(Paul Lynch, Canada, 1982)

BY LAURA KERN | October 31, 2021

In what could be the fastest-resulting rape-revenge scenario in horror-movie history, a drunken lout brutally forces himself on a young woman, Ida (Shay Garner), during a family party in 1946, and directly after he’s through, is attacked by her dogs. While he’s lying there mauled and bleeding, his victim finishes him off by smashing his head with a rock. He’s dead before the opening credits roll.

Throughout those credits, Ida and her dogs are depicted via a series of still images, ending with a close-up of her haunted face, indicating that while her assailant may be gone, the trauma he inflicted will forever remain. The focus then moves 36 years into the future to a family consisting of two teenage brothers—Nick (John Wildman), a total hothead, and Eric (David Wallace), the more mature, sensitive one—and their likeably nerdy younger sister Carla (Janit Baldwin). They set out on their father’s yacht (with the guys’ girlfriends in tow) and on the first, frightfully foggy night, they come across a man in a lifeboat who warns them of rocks ahead and a nearby island where an old lady lives a life of seclusion with her dogs. Of course (after an idiotic move by Nick that causes their boat to go up in flames) they find themselves stranded there, where a hulking figure starts killing them off, as they work to uncover the mysteries of the island.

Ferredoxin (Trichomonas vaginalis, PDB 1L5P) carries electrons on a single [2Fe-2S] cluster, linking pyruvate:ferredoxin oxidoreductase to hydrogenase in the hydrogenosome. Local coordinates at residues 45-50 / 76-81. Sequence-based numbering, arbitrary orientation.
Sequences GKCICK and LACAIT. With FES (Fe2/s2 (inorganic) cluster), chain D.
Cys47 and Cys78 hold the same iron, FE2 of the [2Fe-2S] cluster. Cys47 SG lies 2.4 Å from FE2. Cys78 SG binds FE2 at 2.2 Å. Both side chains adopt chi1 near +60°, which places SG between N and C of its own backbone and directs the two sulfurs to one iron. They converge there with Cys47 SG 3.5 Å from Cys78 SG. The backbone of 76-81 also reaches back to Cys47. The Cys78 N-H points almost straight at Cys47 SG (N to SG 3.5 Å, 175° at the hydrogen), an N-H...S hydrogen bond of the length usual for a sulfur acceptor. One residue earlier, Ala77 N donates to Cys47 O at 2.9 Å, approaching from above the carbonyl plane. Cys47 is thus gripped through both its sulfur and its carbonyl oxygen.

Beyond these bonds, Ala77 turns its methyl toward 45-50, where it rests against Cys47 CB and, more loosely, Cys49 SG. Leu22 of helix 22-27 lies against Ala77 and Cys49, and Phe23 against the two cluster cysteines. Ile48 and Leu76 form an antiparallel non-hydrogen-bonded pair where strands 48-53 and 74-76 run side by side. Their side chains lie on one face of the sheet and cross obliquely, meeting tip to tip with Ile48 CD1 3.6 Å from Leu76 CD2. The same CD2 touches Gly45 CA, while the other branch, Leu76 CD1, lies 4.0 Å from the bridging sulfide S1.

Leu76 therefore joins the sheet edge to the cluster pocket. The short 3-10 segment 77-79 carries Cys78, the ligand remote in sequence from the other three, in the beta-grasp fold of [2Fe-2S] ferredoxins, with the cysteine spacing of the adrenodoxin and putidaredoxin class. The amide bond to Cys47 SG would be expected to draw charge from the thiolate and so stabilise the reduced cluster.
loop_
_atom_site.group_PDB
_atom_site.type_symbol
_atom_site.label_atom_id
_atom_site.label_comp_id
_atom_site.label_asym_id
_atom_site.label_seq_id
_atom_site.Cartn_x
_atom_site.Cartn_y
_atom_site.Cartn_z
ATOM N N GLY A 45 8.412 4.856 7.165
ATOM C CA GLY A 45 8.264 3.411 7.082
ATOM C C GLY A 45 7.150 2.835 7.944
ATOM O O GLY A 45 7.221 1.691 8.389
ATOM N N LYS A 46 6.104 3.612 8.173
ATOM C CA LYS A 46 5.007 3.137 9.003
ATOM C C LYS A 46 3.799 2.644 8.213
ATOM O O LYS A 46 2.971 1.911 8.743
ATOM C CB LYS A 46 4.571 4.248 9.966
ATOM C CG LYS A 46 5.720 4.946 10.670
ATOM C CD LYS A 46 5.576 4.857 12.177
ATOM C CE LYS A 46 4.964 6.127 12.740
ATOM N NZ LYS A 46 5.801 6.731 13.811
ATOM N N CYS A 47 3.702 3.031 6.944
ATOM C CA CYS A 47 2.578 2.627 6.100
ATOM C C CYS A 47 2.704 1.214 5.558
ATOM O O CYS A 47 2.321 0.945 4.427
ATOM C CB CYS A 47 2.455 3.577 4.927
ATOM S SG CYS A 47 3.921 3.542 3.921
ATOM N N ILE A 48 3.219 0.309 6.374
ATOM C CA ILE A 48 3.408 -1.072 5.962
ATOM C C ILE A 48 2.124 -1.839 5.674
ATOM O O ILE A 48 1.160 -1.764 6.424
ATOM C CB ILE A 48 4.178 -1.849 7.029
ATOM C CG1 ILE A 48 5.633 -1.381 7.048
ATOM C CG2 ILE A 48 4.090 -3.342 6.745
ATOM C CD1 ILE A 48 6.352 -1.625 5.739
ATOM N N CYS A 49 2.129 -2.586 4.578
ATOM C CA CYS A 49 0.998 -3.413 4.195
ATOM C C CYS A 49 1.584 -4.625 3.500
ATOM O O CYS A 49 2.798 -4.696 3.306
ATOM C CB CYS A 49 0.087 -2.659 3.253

Paul Lynch is best known in the horror world for having made Prom Night two years earlier with the same screenwriter (William Gray, a co-writer on The Changeling, also from 1980), but this is the arguably better, more memorable film. It’s unsparing, intense, stylishly directed, and even quite sad. The “monster,” although mostly obscured until the end (much of the film is set at night and is extremely, some say overly, dark), and portrayed throughout as an inhuman killer, is to some degree a sympathetic villain, because we know what created him. Humongous, however, makes no efforts to delve into the psychological effects of being the result of rape, as a few recent movies have done. This is a slasher film, after all, and a solid one at that, with a standout score by John Mills-Cockell—one of the earliest users of the Moog synthesizer—and a terrific final girl. 🩸


is a writer, editor, and horror programmer based in New York. She is the editor of Bloodvine and her writing has appeared in publications such as The New York Times, Film Comment, and Rolling Stone.

X: @killerkern

How to see Humongous

Scorpion Releasing’s 2017 Blu-ray release is now out of print, though a DVD somewhat confoundingly bundled with the Swedish action-thriller Eagle Island is still kicking around. But it remains hard to stream, aside from a pretty decent version on YouTube.
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